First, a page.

By Danica Bennewies
Welcome back to another installment of Friday Finds – the weekly series where we share five of the top corporate and securities law news stories from the past week. It’s been a busy week in the world of securities law, but we’ve narrowed down the news to five of the top headlines that you should know.
The Ontario government released its fall fiscal update on Thursday. In the update, the government announced that it will be reviewing advisor proficiency and oversight measures in an effort to improve customer confidence in the financial advisory business. The government acknowledged the ongoing concerns regarding the lack of consistency in regulatory oversight practices and pronounced its support for the creation of a national securities regulator. You may recall that just last week the Supreme Court of Canada held that the proposed Capital Markets Regulatory Authority (CMRA) is constitutional (you can read more about this decision and Anita Anand’s take on it here). In addition to supporting the CMRA, the government also announced its support for the creation of a new provincial financial regulator, the Financial Services Regulatory Authority of Ontario (FSRA). You can read the government’s full fall fiscal update here.
Speaking of advisory oversight, TD Waterhouse Canada was fined $140,000 by the Investment Industry Regulatory Organization of Canada (IIROC) for failing to properly oversee an advisor’s trading activity. The former advisor, David Gary Durno, generated commissions of just under $1.2 million from his trading activity for three senior clients, an amount far beyond the commission threshold. In a statement, TD Waterhouse said that the clients would have had significantly lower costs in fee-based accounts, and the returns of their investment portfolios were reduced as a result. TD Waterhouse acknowledged that it failed to properly oversee Durno and said that it has implemented a new electronic trade surveillance system to improve oversight of advisors’ commissions.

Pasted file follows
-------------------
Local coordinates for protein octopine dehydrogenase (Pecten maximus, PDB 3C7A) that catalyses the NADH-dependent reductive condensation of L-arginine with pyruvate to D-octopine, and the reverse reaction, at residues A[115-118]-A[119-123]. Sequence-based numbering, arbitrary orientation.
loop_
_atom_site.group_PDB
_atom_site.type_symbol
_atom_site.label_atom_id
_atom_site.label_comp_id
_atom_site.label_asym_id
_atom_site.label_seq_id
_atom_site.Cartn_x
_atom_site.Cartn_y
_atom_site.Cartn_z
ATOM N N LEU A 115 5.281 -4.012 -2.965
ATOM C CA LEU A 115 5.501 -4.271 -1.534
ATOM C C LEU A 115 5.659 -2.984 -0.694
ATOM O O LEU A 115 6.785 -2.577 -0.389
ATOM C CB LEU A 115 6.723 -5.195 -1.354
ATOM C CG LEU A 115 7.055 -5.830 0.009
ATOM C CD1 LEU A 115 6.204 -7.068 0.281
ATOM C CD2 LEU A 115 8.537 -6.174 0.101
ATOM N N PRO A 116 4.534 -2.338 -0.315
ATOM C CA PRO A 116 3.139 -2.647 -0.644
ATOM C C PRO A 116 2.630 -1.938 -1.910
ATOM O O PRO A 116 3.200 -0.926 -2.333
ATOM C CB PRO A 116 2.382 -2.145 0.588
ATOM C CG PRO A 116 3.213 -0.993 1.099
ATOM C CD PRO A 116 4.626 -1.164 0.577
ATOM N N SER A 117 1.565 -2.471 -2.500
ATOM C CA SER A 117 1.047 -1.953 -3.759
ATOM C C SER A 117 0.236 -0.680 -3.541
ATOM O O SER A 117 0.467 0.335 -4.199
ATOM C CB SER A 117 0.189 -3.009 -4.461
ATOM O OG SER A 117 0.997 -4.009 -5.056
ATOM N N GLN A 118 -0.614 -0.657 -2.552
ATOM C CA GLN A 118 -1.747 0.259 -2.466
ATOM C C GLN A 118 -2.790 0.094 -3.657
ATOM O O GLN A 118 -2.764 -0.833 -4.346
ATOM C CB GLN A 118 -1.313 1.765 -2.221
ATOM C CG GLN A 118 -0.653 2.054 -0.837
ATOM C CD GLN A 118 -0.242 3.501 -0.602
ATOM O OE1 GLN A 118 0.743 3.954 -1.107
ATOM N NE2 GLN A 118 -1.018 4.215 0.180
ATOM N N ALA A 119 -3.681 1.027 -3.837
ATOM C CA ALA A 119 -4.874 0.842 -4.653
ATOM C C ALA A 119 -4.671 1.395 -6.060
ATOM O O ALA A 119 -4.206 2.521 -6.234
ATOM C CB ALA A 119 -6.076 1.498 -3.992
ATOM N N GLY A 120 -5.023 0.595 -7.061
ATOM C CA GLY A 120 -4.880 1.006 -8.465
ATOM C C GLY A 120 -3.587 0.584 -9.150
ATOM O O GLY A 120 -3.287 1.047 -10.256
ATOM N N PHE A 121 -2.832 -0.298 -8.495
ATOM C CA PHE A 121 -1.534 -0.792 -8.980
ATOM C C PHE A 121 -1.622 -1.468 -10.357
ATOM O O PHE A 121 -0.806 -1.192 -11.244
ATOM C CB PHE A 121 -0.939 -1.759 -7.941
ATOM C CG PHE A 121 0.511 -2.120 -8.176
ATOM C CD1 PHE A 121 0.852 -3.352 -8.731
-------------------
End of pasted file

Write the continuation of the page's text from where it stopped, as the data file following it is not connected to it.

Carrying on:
In other enforcement news, the Ontario Securities Commission (OSC) charged three alleged business associates with fraud and related offences under the Securities Act this Tuesday, after an investigation was conducted by the Joint Serious Offences Team (JSOT). The three individuals, Carlos Da Silva, Sei-Jin Ki, and Kamal Singh “Bobby” Athwal, allegedly sold $140,000 worth of securities in Toronto Scientific Medtech Inc over the period of May 1, 2016 to June 30, 2017 without the required registration and prospectus. In addition to these charges, Da Silva was also charged with trading in securities while permanently prohibited by an order imposed by the Commission in 2008. Da Silva, Ki, and Athwal will appear in court on December 4, 2018.
Quebec’s securities regulator, the Autorité des marchés financiers (AMF) has been busy this week as well. On Thursday evening, the AMF announced that it will be launching a review of the transactions made under Bombardier’s special share sale plan for senior executives, which was implemented in August. The Automatic Securities Disposition Plan (ASDP) allows specified senior executives to exercise stock options as part of their performance-based compensation. The AMF has required that Bombardier stop any sale of securities under the plan until further notice. On top of the ASDP investigation, the AMF is also performing regular systematic checks on movements in Bombardier’s share price. These investigations add additional challenges for Bombardier during a difficult time. Just last week, the company announced that it would be laying off 5000 employees and selling assets for $900 million.
Let’s finish off this week’s post with a more positive story. Recent research suggests that shareholders are increasingly taking environmental, social, and governance (ESG) factors into account in investment decisions. This trend was evidenced this week when LionGuard Capital Management Inc became a signatory to the United Nations-supported Principles for Responsible Investment (PRI). The PRI is a global network of investment managers and asset owners who have committed to integrating ESG considerations into their investment decisions. LionGuard president and chief investment officer, Andrey Omelchak, cited both monetary and social responsibility reasons for joining the PRI. In a statement, Omelchak referred to empirical research suggesting that ESG considerations have a positive effect on long-term investment operations. Furthermore, he stated that engaging in sustainable investment practices will help bring LionGuard’s activities in line with the broader interests of society. Though there is evidence that consideration of ESG factors is beneficial for firm value and for society, the term “ESG” is also very broad. In a recent article for the Globe and Mail, Anita Anand argued that both boards and asset managers should take a more pragmatic approach and treat each ESG factor as a separate issue.
Those are our top headlines for this week, now go get your weekend started! We’ll see you back next week for another issue of Top Five Friday Finds.